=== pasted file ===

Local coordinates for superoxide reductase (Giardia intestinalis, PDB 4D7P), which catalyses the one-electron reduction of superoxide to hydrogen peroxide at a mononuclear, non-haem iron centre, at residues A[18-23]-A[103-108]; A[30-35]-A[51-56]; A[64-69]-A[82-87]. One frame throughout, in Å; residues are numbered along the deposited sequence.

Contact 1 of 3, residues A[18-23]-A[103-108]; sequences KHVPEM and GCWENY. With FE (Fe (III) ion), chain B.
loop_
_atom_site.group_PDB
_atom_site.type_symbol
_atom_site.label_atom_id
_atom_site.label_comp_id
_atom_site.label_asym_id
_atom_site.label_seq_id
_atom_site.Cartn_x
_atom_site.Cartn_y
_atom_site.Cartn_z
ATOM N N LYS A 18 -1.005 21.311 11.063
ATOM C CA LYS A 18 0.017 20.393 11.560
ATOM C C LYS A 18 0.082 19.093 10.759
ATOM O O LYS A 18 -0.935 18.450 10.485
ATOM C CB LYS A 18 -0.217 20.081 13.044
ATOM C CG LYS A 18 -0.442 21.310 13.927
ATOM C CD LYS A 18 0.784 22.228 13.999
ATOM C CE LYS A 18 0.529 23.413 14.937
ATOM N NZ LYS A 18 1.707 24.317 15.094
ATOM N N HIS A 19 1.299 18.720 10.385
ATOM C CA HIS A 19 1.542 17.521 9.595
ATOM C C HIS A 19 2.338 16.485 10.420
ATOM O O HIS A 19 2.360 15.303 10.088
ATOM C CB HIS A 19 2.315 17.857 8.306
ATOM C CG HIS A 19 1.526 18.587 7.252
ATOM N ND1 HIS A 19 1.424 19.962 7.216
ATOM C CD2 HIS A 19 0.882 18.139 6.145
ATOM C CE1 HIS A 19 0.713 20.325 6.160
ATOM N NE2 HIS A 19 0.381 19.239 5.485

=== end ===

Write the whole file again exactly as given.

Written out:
Local coordinates for superoxide reductase (Giardia intestinalis, PDB 4D7P), which catalyses the one-electron reduction of superoxide to hydrogen peroxide at a mononuclear, non-haem iron centre, at residues A[18-23]-A[103-108]; A[30-35]-A[51-56]; A[64-69]-A[82-87]. One frame throughout, in Å; residues are numbered along the deposited sequence.

Contact 1 of 3, residues A[18-23]-A[103-108]; sequences KHVPEM and GCWENY. With FE (Fe (III) ion), chain B.
loop_
_atom_site.group_PDB
_atom_site.type_symbol
_atom_site.label_atom_id
_atom_site.label_comp_id
_atom_site.label_asym_id
_atom_site.label_seq_id
_atom_site.Cartn_x
_atom_site.Cartn_y
_atom_site.Cartn_z
ATOM N N LYS A 18 -1.005 21.311 11.063
ATOM C CA LYS A 18 0.017 20.393 11.560
ATOM C C LYS A 18 0.082 19.093 10.759
ATOM O O LYS A 18 -0.935 18.450 10.485
ATOM C CB LYS A 18 -0.217 20.081 13.044
ATOM C CG LYS A 18 -0.442 21.310 13.927
ATOM C CD LYS A 18 0.784 22.228 13.999
ATOM C CE LYS A 18 0.529 23.413 14.937
ATOM N NZ LYS A 18 1.707 24.317 15.094
ATOM N N HIS A 19 1.299 18.720 10.385
ATOM C CA HIS A 19 1.542 17.521 9.595
ATOM C C HIS A 19 2.338 16.485 10.420
ATOM O O HIS A 19 2.360 15.303 10.088
ATOM C CB HIS A 19 2.315 17.857 8.306
ATOM C CG HIS A 19 1.526 18.587 7.252
ATOM N ND1 HIS A 19 1.424 19.962 7.216
ATOM C CD2 HIS A 19 0.882 18.139 6.145
ATOM C CE1 HIS A 19 0.713 20.325 6.160
ATOM N NE2 HIS A 19 0.381 19.239 5.485